The AFSPA, which gives army sweeping powers, leads to extrajudicial executions and other human rights violations. Section seven of the AFSPA makes it mandatory to seek the prior sanction of Central and State authorities in order to prosecute any security force personnel in civilian courts. Under the pretext of protecting national security, the excesses of the security forces go unchallenged. 96% of all complaints brought against the army in Jammu & Kashmir have been dismissed as “false and baseless” or “with other ulterior motives of maligning the image of Armed Forces”.

It is in under these circumstances that every incident in Kashmir acts as a flaring point and the youth in particular come to streets to protest in large number. Their deeper dissatisfaction with the state of prevailing affairs is very painful. In the civilian areas there is a practical army rule, nearly six lakh of army personnel have been deployed there for years. The people of Kashmir do not have the feel of democracy from years and this leads to a deeper dissatisfaction, it is not just a Pakistan inspired problem, while the role of Pakistan in instigating the protests is very much there.

What is the way out? The UPA II had set up the three member interlocutors committee, which in their report wanted the clauses of autonomy of Kashmir Assembly restored, they emphasized on dialogue with the dissident militants and with Pakistan. There has been a constant demand to repeal AFSPA from the region and to reduce the number of armed personnel in the area. The present coalition of PDP and BJP which is ruling the state is very ruthless as far as dealing with dissidence is concerned; their stand of not talking with dissidents has prolonged the restlessness in the area. With Pakistan’s role; the attack on Uri and before that in Pathankot has vitiated the atmosphere further. One remembers that during election campaign the BJP used to assert that with Modi in the seat of power, terrorists dare not attack! That hollow boast stands exposed. The need for peace in the area, the need to give the Kashmiri people as era of calm is needed in the urgent manner. Pakistan needs to be engaged on the matters related to Kashmir. The treaty of accession of 1948 giving autonomy to Kashmir needs to be respected. The report of interlocutors was a major and balanced approach on the issue. It needs to be brought forth and considered seriously for bringing in peace in the region.










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Election 2018 & Beyond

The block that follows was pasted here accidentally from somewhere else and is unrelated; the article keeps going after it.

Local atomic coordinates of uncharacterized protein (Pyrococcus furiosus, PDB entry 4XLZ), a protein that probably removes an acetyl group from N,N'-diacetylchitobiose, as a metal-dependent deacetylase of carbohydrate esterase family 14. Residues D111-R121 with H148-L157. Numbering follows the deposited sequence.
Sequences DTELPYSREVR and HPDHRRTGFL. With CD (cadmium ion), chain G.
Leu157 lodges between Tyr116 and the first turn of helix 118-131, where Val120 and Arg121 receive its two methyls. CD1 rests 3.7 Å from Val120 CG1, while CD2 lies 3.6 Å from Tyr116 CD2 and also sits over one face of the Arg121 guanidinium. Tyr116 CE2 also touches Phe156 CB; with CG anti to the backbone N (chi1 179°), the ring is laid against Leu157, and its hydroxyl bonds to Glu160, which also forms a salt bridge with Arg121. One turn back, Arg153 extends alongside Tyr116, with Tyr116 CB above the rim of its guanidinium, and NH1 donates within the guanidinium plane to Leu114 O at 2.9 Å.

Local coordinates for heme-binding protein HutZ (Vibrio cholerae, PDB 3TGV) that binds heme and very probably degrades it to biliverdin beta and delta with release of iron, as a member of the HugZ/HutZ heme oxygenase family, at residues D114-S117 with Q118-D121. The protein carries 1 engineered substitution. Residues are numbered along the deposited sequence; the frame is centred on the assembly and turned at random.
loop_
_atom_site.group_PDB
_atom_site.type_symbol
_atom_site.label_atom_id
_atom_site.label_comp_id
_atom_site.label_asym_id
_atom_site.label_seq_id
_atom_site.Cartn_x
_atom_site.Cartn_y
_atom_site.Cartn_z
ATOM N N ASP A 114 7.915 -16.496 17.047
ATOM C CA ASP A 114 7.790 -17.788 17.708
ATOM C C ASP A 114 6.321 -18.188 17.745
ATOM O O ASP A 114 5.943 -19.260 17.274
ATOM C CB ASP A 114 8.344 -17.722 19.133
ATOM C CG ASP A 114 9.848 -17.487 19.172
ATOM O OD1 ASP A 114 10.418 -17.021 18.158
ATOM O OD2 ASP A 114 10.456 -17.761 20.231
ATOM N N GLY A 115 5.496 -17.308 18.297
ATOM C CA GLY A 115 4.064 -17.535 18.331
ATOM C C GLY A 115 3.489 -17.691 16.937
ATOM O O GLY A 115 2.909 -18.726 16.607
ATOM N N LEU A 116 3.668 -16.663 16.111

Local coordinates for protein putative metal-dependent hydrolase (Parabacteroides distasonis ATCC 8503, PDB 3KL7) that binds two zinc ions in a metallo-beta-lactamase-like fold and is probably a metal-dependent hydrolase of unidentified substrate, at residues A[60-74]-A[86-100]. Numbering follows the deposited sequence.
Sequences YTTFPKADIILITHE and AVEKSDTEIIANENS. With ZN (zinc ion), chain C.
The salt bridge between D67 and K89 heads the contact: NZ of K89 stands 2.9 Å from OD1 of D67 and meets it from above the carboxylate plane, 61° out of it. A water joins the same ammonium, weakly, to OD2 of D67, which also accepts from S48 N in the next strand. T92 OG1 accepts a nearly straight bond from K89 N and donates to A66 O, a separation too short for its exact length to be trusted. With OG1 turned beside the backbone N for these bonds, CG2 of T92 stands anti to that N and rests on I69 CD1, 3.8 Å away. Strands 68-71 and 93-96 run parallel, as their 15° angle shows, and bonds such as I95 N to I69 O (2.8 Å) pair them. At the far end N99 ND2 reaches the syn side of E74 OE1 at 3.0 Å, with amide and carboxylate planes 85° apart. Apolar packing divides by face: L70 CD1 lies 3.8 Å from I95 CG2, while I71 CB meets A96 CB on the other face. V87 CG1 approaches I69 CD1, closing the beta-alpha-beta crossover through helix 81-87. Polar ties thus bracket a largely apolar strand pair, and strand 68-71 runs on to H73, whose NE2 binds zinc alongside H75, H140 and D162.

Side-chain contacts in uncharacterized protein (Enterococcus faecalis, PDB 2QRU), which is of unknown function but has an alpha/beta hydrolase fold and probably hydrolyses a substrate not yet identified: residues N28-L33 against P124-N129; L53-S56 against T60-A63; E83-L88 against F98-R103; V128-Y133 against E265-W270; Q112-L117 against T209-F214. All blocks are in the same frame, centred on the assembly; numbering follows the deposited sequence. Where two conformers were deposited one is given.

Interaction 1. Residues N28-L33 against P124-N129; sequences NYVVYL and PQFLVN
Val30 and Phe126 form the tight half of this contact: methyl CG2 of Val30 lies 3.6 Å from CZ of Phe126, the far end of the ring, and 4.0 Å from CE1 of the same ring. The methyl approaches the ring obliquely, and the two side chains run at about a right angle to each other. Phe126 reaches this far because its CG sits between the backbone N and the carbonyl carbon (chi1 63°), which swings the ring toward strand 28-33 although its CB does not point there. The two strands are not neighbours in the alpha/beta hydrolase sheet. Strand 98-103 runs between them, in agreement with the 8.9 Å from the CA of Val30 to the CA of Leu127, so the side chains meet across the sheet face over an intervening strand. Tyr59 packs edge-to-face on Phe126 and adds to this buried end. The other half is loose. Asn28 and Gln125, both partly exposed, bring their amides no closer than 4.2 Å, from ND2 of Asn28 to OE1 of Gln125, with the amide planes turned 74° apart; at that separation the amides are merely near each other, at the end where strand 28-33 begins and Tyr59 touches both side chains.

Winners and losers of Elections 2018 have kept up the national tradition, whereby, winners praise the elections while losers reject it. Participation in the elections was enormous, and nationwide. According to Election Commission of Pakistan, voter turnout was over 55.8 percent while over 47 percent women also caste their ballot. For the 272 general seats in the National Assembly, 3,459 candidates were in the run including 1,623 from Punjab, 824 from Sindh, 725 from Khyber-Pakhtunkhwa and 287 from Balochistan. In case of general seat of provincial assemblies, 4,036 candidates contested for 297 seats in the Punjab, 2,252 for 130 seats in the Sindh; 1,165 for 99 seats in the Khyber-Pakhtunkhwa and 943 candidates for 51 seats in the Balochistan. Over the years, conducting the elections is becoming more and more a security enterprise; over 371,000 soldiers were deployed for security duties during the election, including their presence inside each polling station. Keeping in view diametrically opposite stance on the credibility of elections by the two sides—Winners and Losers— it may be too early to pass an accurate judgement about its level of fairness; more so when Pakistan has a history of controversial elections. And in most of controversy related cases, credible evidence to support the rigging claims surfaced too late to benefit the aggrieved party; conscience of the whistle blowers, more often than not, pricked too late to be of any practical use. The only exception to this pattern was Election 1977. When, after the national assembly voting, the losing side walked away enbloc, from the remaining process, boycotted the provincial elections scheduled on third day of rigged national assembly polls. Political conglomerate, Pakistan National Alliance (PNA) took a two track approach, negotiating for settlement backed by a peaceful, yet paralysing, protest movement. Their effort dragged on for a long time; and in the meanwhile, military walked in. Rigging allegations in most of such controversial elections, have generally, proved to be right. However now, environment does not support 1977 like scenario, PMLN and PPPP are looking forward to coexist with PTI’s federal setup provided latter lets them have their safe heaven, Punjab and Sindh respectively, with a reasonable free hand. If this combination gets a sustainable traction, then agitations will be confined to few small parties which will not be able to mobilise worthwhile public support. However, if PTI chooses to hitch up only one of the two main rivals, most likely the PPPP, then the other would join the smaller parties and carry forward the agitation to a reasonable degree. Hence, in either of three combinations, no countrywide agitation is foreseen, at least in immediate timeframe. Scenario could change dramatically if a credible whistle blower, like a senior insider of ECP props up and puts forward sufficient evidence in support of rigging. Situation in Sindh is quite clear i.e. PPPP would form the provincial government; in Punjab, much will depend whether PTI takes a statesmanlike approach to let PMLN form and run the government in Punjab or take a short sighted approach of installing its own government by wooing smaller groups who are dying to come forward and do poodles. International assessments in the run-up to Election 2018 were hardly kind towards Pakistan’s democratic system and associated processes. Most of the predictions pointed towards a military engineered hung parliament leading to a weak government, which would remain bogged down with its day to day survival, leaving the political arena free for the military’s interventions as an accepted norm. Every Tom Dick and Harry liked to play the theme of pre-poll military intervention in favour of Imran khan. In all likelihood, the theme was over played. And there were different voices as well. For example in an interesting July 23 piece for Aljazeera, “Is Imran Khan the Pakistani military's 'favourite son'?” Michael Kuglelman commented: “Given Khan's personality and policy positions, there's reason to doubt that he is the army's blue-eyed boy. A big storyline in the lead up to Pakistan's July 25 election has been the nature of the relationship between Imran Khan, the cricket star-turned-politician and leader of the Pakistan Tehreek-e-Insaf (PTI) party, and the country's powerful military. According to the insinuations of some top leaders with the incumbent Pakistan Muslim League-Nawaz (PML-N) party, the military is working behind the scenes to engineer an electoral outcome that results in a government helmed by Khan. It's a theory - one could certainly call it a conspiracy theory - embraced by many commentators inside and outside Pakistan. Indeed, Pakistan's army - which has held direct power for nearly half of Pakistan's 70-year existence, and has enjoyed an outsize role in politics when not in direct control - does have a strong incentive to undercut the PML-N, with which it sparred frequently in recent years, and to help propel the PML-N's main challenger, the PTI, to victory… However, the notion that the military would actually be comfortable with Khan as its man in Islamabad is questionable. Indeed, given considerations of personality and policy positions, there's reason to doubt that Khan is the military's blue-eyed boy. The army prefers a predictable and pliable civilian leader. Khan, however, is known for being mercurial and stubborn. Even some of Khan's positive traits - like his charisma and supreme self-confidence - could be liabilities for the military, because these qualities suggest he would be unwilling to defer to higher authority. Cult of personality types aren't known for being submissive. Ironically, a potentially more palatable prime minister choice for the military hails from the very party that the armed forces may be trying to undercut. Shehbaz Sharif, the brother of Nawaz, would be the PML-N's candidate for premier if it wins the election. While lacking his brother's charisma, he has a solid reputation as a capable and steady politician, and he gets along well with the military. Strikingly, in a recent interview with the Financial Times, Shehbaz Sharif called for the PML-N and the military to improve their ties. If the military truly has a favourite son, Shehbaz Sharif may have a better claim to the title than does Imran Khan. Meanwhile, Khan expresses some views that are at odds with the military's. Khan regularly expresses strong support for Pakistan's armed forces, and he has signalled his willingness to work with the army. "It is the Pakistan Army and not an enemy army," he said in a New York Times interview in May. "I will carry the army with me." In a country where the military's tentacles extend deep into politics, such comments from civilian leaders who aspire to ascend to the top echelons of power should come as no surprise. And yet, dig a bit deeper, and the differences begin to emerge. Khan has taken strikingly positive positions towards Iran; he has lambasted US President Donald Trump for his anti-Iran speeches, and he has even said Pakistan should "become like" Iran… Additionally, Khan's shrill and strident anti-American messaging - he once vowed to shoot down American drones if he were to be in power - likely unnerves the military, which hopes to salvage Pakistan's sputtering relationship with the US… The military is firmly behind these counterterrorism efforts - and welcomes the "American money" that helps finance them. Earlier this year, however, Washington suspended $1.1bn in aid amid worsening US-Pakistan ties. In early 2018, Khan repeated his criticism that Pakistan shouldn't be fighting its own people… However, given his personality, it's hard to imagine him happily ceding ground and giving in to the military; he's more likely to defy than to defer. Accordingly, there's a strong possibility that a Prime Minister Khan would spar with the military, exacerbating tensions in a civil-military relationship that already experienced ample strain during the last few years of the PML-N-led government. Such a dynamic could usher in a fresh period of political volatility in Pakistan. Ultimately, for Pakistan's military, the type of government is more important than the person that leads it. A weak and divided coalition is easier to influence and exploit than is a strong and united administration”. Notwithstanding, the strong perception about Imran Khan’s under the table relations with military are likely to persist. Ironically, he will be faced with an uphill task to recover back the authority on foreign policy and security related domains that military was able to wrench from the PMLN government due to leverage provided by Imran Khan’s long sit-in, during 2014, in Islamabad. People will wait and see how his fresh equation with military evolves. Apart, prospective Prime Minister’s Victory speech was reassuring and refreshing. Hopefully, he won’t get bogged down in cosmetics and would go ahead with substantive reforms. Likewise, the tone of All Parties Conference indicated that the loser elements are more likely to settle down with fate accompli after making face saving noises. With elections 2018, Pakistan has transitioned from a two to three party political system as for as Federal government making is concerned. Pattern of split mandate—federal government not forming its own party governments in all provinces—has sustained itself. Religious Right as well as remnants of the Left politics stand routed. Karachi is liberated from a four decades long pervasive and perpetual ethnic tainted fear. And the “Jeep” mystery stands buried, deep down, under the weight of people’s mandate. Alongside, myth of military supported parties and individuals also stood exposed. A distinctive feature of voting this time was unpredictability. The surveys and impressions were generally subjective, rather than reflective of likely voter behaviour. Three-way party contest has its own complexities and, besides, there were so many spoilers. Most analysts played safe by suggesting a razor sharp contest by placing the three main contenders at around 70 National Assembly seats, and drawing a scary confrontational scenario with competing smaller parties in King Maker role; lucky that it did not happen so. Bloodiest elections of Pakistan’s History ended with usual political undertones. On the Election Day also, 31 people were killed in a suicide bombing in Quetta. It was a stark reminder of the security challenges facing the new government. With Pakistan Tehreek-i-Insaf poised to form the new governments at the Centre and Khyber Pakhtunkhwa, all other major parties across the country have cried foul over attempts to rig the elections and blamed the ECP for failing to conduct transparent polls. As usual, the Election Commission was quick, to reject the allegations; it blamed National Database & Registration Authority (NADRA) for delay in result announcement saying that the NADRA communication device did not function well. NADRA rejected the EC claim—a familiar post election blame shifting environment in Pakistan. Polling was conducted peacefully in most parts of the country, with no major incident of rigging reported during the day. However, while the vote count was still under way, the Pakistan Muslim League-Nawaz — the main contender to the PTI — rejected the election results and said: “Rigging has been committed in the elections. The puppet mandate [to PTI] is not acceptable. We will only accept the people’s mandate. It is unfortunate that the people came out of their homes to cast the votes in such a harsh weather but their mandate was stolen,” he said. He announced that his party would adopt all available political and legal options, as “we cannot leave that matter like this”. He hinted at a joint strategy by taking on-board other complainant parties. The Pakistan People’s Party (PPP), Muttahida Majlis-i-Amal (MMA), Muttahida Qaumi Movement-Pakistan (MQM-P), Tehreek-i-Labbaik Pakistan (TLP), Pak Sarzameen Party (PSP), Pakhtunkhwa Milli Awami Party (PkMAP) and Balochistan National Party-Mengal (BNP-M) also raised almost similar complaints of foul play. Most parties have claimed that their polling agents were forced out from polling stations without being provided with Form 45 (the statement of vote count) by presiding officers. Speaking on the occasion, PPP Chairman Bilawal Bhutto tweeted: “It’s now past midnight & I haven’t received official results from any constituency I am contesting myself. My candidates [are] complaining polling agents have been thrown out of polling stations across the country. Inexcusable & outrageous.” The silver lining was that, in a historic first, women in some conservative parts of Khyber Pakhtunkhwa and Punjab came out to cast their votes as candidates sought to fulfil the legal requirement of minimum 10 per cent women’s turnout to validate their result. Women in tribal areas and other conservative areas had traditionally been barred from voting in the past general elections, as the practice of keeping women from voting had been a well-entrenched norm under verbal and written agreements between candidates and family elders in such areas. For the first time in the country’s electoral history, the ECP had annulled the result of Dir Lower (PK-95) by-polls in 2015 after finding that none of the registered women voters had cast votes. This deterrence has worked. In Balochistan, too, women voted in numbers. The real Hero of 2018 Election was the electorate—the commoners in the street. In a bitterly polarised environment and biased predictions, the Voter could not be restrained even by harsh weather. Voter was, by and large, disciplined and composed, indicating that electorate duly value their right to vote. This sort of commitment of the people will add resilience to our democratic process. Perception has it that democracy in Pakistan is continuation of interplay between the filthy rich, moderated by institutions, with people’s wellbeing a low priority item on their agenda. It is indeed a dangerous assertion that has undermined Pakistan’s democracy, within and its image projection outside the country. Reality is that a typical Pakistani commoner has consistently and courageously demonstrated a commitment to the electoral process. There is a strong and visible change in the behaviour of Pakistani people where they have started questioning the time tested political leaders for their non-delivery over their promises. This has led to defeat of previously tested political leaders and erosion of major political parties. Few factors made these elections unpredictable: behavior of the voter falling in age bracket of 18 and 29, pre elections surveys on this count were, by and large, non-professional and judgmental; although there was a strong perception that youth may vote for the PTI, there was equally strong likelihood that, like earlier elections, they could be tamed by their elders; number of contestants was un-precedently high, especially with religious affiliations and those disgruntled party ticket hopefuls whose wish was not granted by their respective parties; most of them contested as independents. They were expected to erode the voters of their ex- parties; there was a perception that those using the “Jeep” symbols were miltablishment supported, and that Jeep group could emerge as a political force to reckon with. Likewise there were different scenarios being postulated with regard to Karachi, all hoping retention of overall Muhajir texture in one form or the other. Electorate shattered all these myths, and threw up clear mandate for parties rather than individuals. The PML-N is known for having an efficient and well tested electoral machine and for mastering the art of election-day activism. It had announced to undertake discrete measures to counter rigging, but it did not work and PML is one of the most articulate claimants of rigging. Three party contest was expected to throw up surprises, and it did. Now the gene is out and it can’t be forced back into the bottle. So everyone has to eventuality adjust to the reality. So called pre-poll rigging failed to achieve the objective of fractured mandate leading to a shaky coalition of the unwilling. Federal government is poised to be fairly stable, at least initially; and so is the situation in KP and Sindh. Split mandate in Punjab may continue to make interesting turns on day to day basis. Balochistan has its own dynamics where stability would rest of a proportionately huge conglomerate style cabinet. The post tooling and retooling has begun to put in place viable governments. Challenges facing the federal government are phenomenal. Inter-institutional wrangling, inefficient bureaucracy, politicised police, corrupt revenue system lethargic lower judiciary, well entrenched corruption in Public Procurement System, unsustainable Defence spending, Current Account Deficit of US$ 18 billion, dysfunctional power transmission and distribution system, circular debt approaching Rs 700 billion, external and internal borrowing crossing 40 percent of the Gross Domestic Product (GDP), bleeding State Enterprises , resurgent terrorism and looming water shortage are some of the domestic challenged. External challenges are equally wholesome: President Trump and Prime Minster Narendra Modi are unlikely to ease their squeeze; IMF conditions for bail-out are likely to be tougher than ever; exiting out of vicious cycle of Financial Action Task Force (FATF) listing is another daunting task; externally sponsored cross borders terrorism is unlikely to end any time soon, return of Afghan refugees is not in sight, so on and so forth. With an anti-status quo mind-set and promises of tall reforms agenda, the platter of the new federal government is any way over loaded. Like all contemporary modern democracies, Pakistani version of democracy has its peculiarities whose roots are firmly grounded in historic, socio-economic, cultural and sectarian dynamics. Its best feature is that people are spring-loaded towards democratic process. They have made a couple of very powerful rulers quit through peaceful urgings. They abhor inefficient and corruption tainted governments and are also not kind towards electoral rigging and governance failures. They are short on patience with regard to nonperforming governments for which a typical tolerance time is of 2-3 years. Generally, people want unacceptable regimes to change through electoral process; but when in terrible mood, there are some isolated voices for military takeover as well. Governments are made by rural vote, which is captive to ethno-sectarian and local power dynamics; and governments are toppled through urban agitations which have dubious promotors, financiers and string pullers. Typical span of a military takeover has been around a decade. Despite some of the very good development works and efficient governance, all ex-military rulers are publically condemned to derogatory term “dictator”. Military rulers may have ensured a semblance of efficient governance, better revenue collection and financial discipline; they all lacked political acumen and made mistakes, some of which were indeed political blunders. Towards their fag end, they were all found hobnobbing with same “dirty politicians” for prolongation of their rule. As a general practice, judiciary’s role has been opportunistic (with rare exceptions), it routinely sanctifies all successful regime changes, under one pretext or the other; and condemns them only when “usurper” has either departed or his power has declined beyond redemption. Media is still struggling to achieve a balance between “truth” and “accepting compensation” for not telling the truth. And Social Media is a typical representation of a dangerous trend of misplaced power without responsibility and accountability; while truth is still busy putting on its boots, falsehood reaches half of the World. Relationship between formal and informal State institutions is more often bumpy, and harmony is a rarity. These entities are often seen making alliances amongst themselves to paralyse functioning of remaining institutions. None of the duly elected Prime Ministers and most of the Parliaments could not complete their terms. And, most of the times, transition has been problematic. Need was felt to amend the 1973 Constitution 31 times; of these, the processes reached logical end 25 times. Majority of these amendments hovered around rewriting inter-institutional (im) balance; most of such efforts were subsequently undone and, at times, redone. Lax criteria and poor scrutiny allows shady persons to become a lawmaker. Making it to parliament by such people is seen as strengthening their positions in the local fiefdoms and covering own criminal trails; when in parliament, they do not support governance and transparency friendly law making. Tendency of amassing political power within family has touched dangerous proportions, politics of “electables” have made the political parties captive to, say, a dozen of families, whose members are found at leading tiers of all mainstream political parties; no matter which party come to power, the strategic interests of these families are perpetually protected at the cost of well-being of a common man. Smaller political parties play the role of King Makers when there is no clear winner; and their political broker like leaders extract much more power than their legitimate share. Most people blame certain apolitical institutions for making the polls controversial, but one cannot altogether absolve the politicians of the mess in which we have ended up. A significant section of our political leadership has a track record of entering into marriage of convenience with the entities notorious for interfering in the elections; and especially so when they find that they have no chance of winning the electoral race through fair and transparent process. National political leadership has repeatedly failed to lead the nation and bridge differences to ensure stabilization of political processes and strengthen democratic institutions. This is a well-known fact that all candidates use all means at their disposal to win the elections, be they fair or unfair; and at the end of the election the winner individual or party is crowned for rigging. Crying hoax is a common feature in such elections the World over, some real some fictions. Accusations of Russian inference in the US elections and Pakistan’s interference in recent elections of Indian state of Gujarat are some contemporary bizarre examples. New government may not be able to resolve most of these daunting problems, but it cannot afford to leave any one of mentioned issues unattended. While appearing in a struggle to overcome all the challenges, government must prioritise a few vital areas to mitigate the hardship of under privileged segments of masses. While there are credible domestic and international concerns that polls were rigged in favour of PTI, overall, Election 2018 has enhanced the national stature at home and abroad and improved Pakistan’s image amongst the comity of nations. Need of the hour is that the victorious parties and individuals must approach politics with a more democratic and conciliatory spirit. And for losers: for the sake national stability, politics must not be allowed to return to an era of open warfare akin to 1990s. Hopefully, all political parties and political individuals will soon put behind post electoral bickering and reconcile to the realities that be. We wish good luck to the new governments and expect them to do well.